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Banks tax-status arguments absurd Cheney
WASHINGTON (8/6/12)--When the bank lobby calls on Congress to tax credit unions, they are really demanding that Congress do away with credit unions, Credit Union National Association (CUNA) President/CEO Bill Cheney said in a letter to the chairman and ranking member of the House Ways and Means subcommittee on oversight.

Cheney in the letter noted that the bank lobby "absolutely refuses" to accept the fact that the credit union tax status has always been a function of the ownership structure of credit unions.

"It has never been about the power or mission of the credit union," Cheney wrote to Chairman Charles Boustany (R-La.) and Ranking Member John Lewis (D-Ga.).

Cheney's letter came in response to an American Bankers Association (ABA) statement submitted for the record of a July 25 tax hearing. The ABA in the statement asserted credit unions were created to "service people of modest means," that credit unions are "complex," and that credit unions are "indistinguishable from banks."

Credit unions serve all of their members regardless of their means, Cheney said. "'One member, one vote' is a critical component not only to the membership structure but also to the credit union philosophy; a member of greater means has just as much right to the use of the credit union as a member of small means. It's because of this ownership structure that Congress granted the tax status and has reaffirmed it several times."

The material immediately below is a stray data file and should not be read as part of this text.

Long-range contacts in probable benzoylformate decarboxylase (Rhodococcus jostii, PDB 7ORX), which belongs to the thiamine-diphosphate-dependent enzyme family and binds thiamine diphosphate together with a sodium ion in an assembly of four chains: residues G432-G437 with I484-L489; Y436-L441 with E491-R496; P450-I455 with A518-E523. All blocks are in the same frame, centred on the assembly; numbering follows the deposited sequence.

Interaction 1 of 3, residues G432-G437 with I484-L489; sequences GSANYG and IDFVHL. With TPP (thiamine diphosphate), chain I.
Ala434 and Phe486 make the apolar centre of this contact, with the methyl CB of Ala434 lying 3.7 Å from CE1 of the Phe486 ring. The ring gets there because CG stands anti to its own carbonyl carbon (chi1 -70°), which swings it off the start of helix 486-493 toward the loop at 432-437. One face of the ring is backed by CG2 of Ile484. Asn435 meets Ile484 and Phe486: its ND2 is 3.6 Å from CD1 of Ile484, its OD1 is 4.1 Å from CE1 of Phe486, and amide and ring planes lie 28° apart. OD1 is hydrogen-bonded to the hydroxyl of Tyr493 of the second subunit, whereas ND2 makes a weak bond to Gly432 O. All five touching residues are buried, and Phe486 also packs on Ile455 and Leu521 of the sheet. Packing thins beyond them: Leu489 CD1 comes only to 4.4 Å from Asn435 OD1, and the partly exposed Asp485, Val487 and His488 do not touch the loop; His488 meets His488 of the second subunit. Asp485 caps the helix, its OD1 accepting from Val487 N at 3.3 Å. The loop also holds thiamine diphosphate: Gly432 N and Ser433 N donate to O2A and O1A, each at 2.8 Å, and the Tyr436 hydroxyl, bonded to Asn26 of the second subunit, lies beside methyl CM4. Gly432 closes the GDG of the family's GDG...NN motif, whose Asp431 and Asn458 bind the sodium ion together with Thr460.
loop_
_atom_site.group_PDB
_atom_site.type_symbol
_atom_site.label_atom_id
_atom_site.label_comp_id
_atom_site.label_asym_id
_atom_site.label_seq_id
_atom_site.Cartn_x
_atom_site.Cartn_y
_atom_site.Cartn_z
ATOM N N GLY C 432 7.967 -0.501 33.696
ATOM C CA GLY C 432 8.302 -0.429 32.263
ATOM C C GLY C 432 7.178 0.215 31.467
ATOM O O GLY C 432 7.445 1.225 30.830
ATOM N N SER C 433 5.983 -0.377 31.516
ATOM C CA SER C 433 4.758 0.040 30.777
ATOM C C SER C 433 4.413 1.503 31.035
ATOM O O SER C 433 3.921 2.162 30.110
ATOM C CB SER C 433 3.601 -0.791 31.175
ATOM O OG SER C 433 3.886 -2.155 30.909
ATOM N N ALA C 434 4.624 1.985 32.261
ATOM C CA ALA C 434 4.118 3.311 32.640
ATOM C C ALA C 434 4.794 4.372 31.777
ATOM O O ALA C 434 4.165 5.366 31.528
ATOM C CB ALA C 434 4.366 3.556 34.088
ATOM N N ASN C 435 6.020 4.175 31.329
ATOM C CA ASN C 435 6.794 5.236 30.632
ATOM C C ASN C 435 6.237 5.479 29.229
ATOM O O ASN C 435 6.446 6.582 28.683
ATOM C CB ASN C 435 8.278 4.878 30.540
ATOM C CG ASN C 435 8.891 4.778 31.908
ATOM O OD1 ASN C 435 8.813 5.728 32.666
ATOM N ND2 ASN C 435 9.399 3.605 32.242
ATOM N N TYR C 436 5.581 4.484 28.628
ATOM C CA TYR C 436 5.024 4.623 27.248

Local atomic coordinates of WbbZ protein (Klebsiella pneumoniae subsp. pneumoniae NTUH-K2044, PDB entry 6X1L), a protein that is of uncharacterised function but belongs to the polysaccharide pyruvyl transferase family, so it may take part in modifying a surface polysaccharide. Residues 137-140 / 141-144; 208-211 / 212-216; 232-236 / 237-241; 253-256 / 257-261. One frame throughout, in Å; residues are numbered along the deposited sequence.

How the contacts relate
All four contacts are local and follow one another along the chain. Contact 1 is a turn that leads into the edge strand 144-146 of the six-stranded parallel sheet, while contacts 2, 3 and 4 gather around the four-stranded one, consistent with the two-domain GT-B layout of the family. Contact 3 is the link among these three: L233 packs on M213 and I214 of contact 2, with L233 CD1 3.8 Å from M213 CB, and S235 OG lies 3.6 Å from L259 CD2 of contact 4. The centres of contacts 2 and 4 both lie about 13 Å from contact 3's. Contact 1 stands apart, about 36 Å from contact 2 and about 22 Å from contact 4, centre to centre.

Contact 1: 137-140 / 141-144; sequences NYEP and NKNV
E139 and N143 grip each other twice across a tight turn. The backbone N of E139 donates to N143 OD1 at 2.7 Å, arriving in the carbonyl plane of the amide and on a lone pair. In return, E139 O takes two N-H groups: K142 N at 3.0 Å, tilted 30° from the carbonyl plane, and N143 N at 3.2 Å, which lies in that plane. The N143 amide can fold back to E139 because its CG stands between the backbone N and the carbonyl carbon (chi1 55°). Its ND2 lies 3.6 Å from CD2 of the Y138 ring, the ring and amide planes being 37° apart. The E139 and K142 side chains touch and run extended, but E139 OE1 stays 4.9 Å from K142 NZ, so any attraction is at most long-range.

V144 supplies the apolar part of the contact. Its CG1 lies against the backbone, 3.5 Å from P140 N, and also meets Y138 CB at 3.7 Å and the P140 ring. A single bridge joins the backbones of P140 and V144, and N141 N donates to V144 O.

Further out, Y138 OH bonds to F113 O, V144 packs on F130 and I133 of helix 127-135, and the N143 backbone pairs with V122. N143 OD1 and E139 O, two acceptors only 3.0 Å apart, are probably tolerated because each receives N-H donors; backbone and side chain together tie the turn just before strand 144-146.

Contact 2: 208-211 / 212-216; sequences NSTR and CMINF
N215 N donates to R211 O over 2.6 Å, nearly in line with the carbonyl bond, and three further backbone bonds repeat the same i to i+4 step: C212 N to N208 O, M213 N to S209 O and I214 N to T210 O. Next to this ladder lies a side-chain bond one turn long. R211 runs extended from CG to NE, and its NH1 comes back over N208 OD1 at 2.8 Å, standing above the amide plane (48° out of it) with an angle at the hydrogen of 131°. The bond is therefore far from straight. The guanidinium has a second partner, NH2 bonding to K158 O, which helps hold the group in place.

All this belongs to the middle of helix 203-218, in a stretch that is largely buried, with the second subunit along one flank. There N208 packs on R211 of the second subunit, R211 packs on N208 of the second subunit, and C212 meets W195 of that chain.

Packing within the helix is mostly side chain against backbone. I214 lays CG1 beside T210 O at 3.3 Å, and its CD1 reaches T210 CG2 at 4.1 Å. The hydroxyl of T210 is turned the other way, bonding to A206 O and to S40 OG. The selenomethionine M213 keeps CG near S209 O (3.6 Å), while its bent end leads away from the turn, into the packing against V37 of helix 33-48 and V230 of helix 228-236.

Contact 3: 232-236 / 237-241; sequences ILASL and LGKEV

And, like other financial institutions--including banks--credit unions have evolved over time. "Indeed, if credit unions were not evolving to meet the needs and demands of their members in the 21st century, one might very well call into question whether they were fulfilling their mission."

Banks are squarely wrong to assert credit unions are indistinguishable from banks, he added. "For all of the evolution and development that has taken place over the last century, one thing that has remained the same is the credit unions' cooperative ownership structure and democratic governance. The members of the credit union own the credit union; a bank is owned by its shareholders. This means what motivates credit union leaders and bank executives is different, and it boils down to this: credit unions use members' money to help members; banks use customer's money to make money for shareholders."

Cheney added that there is irony in bank complaints that credit unions have evolved into "complex and full service financial institutions.

"[Banks] think they are making the point that credit unions are not fulfilling their mission," Cheney wrote. "But in reality, they are making the point that credit unions are. Congress provided a federal charter to credit unions to promote thrift and make credit available at a time when the banks were not doing that. They established credit unions to give people the ability to do business with a financial institution and also have a voice and a vote in how their money was to be used by the institution," he said.

For the full CUNA letter, use the resource link.


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